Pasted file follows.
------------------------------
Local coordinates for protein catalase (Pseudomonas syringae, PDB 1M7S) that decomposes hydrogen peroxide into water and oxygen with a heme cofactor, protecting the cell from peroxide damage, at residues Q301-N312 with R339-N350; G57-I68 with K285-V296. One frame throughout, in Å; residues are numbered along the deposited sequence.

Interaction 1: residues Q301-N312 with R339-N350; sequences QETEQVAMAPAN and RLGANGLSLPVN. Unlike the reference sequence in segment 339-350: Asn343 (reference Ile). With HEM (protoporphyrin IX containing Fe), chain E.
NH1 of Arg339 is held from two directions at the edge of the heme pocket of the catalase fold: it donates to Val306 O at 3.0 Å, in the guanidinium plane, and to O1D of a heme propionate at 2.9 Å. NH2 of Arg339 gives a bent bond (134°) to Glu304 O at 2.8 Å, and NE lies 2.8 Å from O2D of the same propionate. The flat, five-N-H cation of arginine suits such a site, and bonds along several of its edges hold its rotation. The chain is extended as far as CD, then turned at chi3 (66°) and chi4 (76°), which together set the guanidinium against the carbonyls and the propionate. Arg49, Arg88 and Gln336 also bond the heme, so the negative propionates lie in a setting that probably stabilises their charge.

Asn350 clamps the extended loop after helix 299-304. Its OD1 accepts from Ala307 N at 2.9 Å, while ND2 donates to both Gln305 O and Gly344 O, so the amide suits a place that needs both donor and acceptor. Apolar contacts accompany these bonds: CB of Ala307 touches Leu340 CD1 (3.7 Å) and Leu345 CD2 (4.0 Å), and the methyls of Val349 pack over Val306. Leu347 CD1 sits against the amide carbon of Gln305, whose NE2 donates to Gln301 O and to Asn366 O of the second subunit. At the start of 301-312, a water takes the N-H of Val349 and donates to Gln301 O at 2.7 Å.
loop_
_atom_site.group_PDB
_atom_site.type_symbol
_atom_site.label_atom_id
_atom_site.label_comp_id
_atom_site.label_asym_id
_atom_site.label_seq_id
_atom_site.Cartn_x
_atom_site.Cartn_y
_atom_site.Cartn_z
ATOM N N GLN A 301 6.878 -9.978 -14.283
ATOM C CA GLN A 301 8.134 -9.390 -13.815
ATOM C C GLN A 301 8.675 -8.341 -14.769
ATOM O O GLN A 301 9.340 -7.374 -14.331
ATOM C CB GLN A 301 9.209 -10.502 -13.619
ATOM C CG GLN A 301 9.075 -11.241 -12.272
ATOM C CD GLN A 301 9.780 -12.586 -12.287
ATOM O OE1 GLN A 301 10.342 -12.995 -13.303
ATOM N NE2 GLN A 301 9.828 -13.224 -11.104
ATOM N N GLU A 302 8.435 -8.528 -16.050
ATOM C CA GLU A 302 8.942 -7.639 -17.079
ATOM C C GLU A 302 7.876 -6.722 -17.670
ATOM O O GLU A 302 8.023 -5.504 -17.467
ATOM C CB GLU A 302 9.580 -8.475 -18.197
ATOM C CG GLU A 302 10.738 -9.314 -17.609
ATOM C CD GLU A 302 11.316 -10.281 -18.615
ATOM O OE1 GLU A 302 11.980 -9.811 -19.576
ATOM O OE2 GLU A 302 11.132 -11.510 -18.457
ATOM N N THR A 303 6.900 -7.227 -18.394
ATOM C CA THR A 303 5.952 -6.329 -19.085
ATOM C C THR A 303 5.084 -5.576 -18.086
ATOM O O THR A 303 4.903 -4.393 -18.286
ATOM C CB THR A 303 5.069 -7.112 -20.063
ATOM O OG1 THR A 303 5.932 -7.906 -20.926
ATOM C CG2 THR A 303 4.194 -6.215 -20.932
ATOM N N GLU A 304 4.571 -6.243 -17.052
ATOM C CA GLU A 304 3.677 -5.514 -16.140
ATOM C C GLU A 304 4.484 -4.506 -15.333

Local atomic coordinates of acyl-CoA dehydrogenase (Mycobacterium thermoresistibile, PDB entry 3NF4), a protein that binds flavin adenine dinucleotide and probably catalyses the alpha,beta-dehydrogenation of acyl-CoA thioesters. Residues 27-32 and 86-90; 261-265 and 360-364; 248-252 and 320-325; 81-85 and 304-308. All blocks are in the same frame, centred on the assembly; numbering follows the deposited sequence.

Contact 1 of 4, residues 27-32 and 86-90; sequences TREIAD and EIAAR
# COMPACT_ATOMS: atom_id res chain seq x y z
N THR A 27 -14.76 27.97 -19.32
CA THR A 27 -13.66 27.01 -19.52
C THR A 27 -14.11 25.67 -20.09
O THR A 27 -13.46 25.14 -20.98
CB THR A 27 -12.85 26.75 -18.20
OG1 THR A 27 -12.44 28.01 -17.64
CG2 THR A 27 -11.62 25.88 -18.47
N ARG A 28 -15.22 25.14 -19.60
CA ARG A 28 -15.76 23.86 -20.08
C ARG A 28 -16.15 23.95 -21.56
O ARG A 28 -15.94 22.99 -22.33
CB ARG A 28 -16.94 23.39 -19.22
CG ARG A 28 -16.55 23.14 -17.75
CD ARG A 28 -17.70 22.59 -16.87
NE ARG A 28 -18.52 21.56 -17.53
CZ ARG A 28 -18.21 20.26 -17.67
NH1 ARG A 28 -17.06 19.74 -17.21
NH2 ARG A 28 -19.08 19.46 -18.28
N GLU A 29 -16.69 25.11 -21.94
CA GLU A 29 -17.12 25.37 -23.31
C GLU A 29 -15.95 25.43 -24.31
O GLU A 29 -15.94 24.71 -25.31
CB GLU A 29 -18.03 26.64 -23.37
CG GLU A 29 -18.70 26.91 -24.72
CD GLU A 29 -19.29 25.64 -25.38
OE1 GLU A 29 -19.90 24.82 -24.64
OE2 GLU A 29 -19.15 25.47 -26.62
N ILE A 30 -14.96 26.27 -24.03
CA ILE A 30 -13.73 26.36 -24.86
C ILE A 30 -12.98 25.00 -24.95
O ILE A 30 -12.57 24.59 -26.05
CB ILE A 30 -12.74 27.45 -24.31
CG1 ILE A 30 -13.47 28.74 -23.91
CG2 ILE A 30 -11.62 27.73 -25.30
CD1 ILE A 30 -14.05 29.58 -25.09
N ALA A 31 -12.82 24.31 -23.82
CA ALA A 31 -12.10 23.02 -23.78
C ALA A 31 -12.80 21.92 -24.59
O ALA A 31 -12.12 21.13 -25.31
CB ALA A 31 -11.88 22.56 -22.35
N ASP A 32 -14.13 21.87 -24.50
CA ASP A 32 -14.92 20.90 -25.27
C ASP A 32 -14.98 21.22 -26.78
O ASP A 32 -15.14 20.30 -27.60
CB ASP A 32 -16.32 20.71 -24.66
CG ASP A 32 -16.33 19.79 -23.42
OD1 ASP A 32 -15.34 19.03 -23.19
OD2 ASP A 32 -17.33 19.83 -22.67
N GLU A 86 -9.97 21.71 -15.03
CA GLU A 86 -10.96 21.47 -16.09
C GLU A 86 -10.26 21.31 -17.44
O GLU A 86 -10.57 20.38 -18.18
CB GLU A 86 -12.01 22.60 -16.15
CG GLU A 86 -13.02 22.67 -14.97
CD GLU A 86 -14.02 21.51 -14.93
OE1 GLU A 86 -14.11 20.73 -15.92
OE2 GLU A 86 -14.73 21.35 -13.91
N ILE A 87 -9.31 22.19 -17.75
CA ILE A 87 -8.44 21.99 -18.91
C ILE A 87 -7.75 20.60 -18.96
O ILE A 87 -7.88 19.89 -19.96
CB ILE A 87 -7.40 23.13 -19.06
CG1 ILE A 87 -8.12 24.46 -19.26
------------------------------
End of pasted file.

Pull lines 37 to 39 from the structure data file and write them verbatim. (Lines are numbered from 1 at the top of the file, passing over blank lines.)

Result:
ATOM C CB THR A 303 5.069 -7.112 -20.063
ATOM O OG1 THR A 303 5.932 -7.906 -20.926
ATOM C CG2 THR A 303 4.194 -6.215 -20.932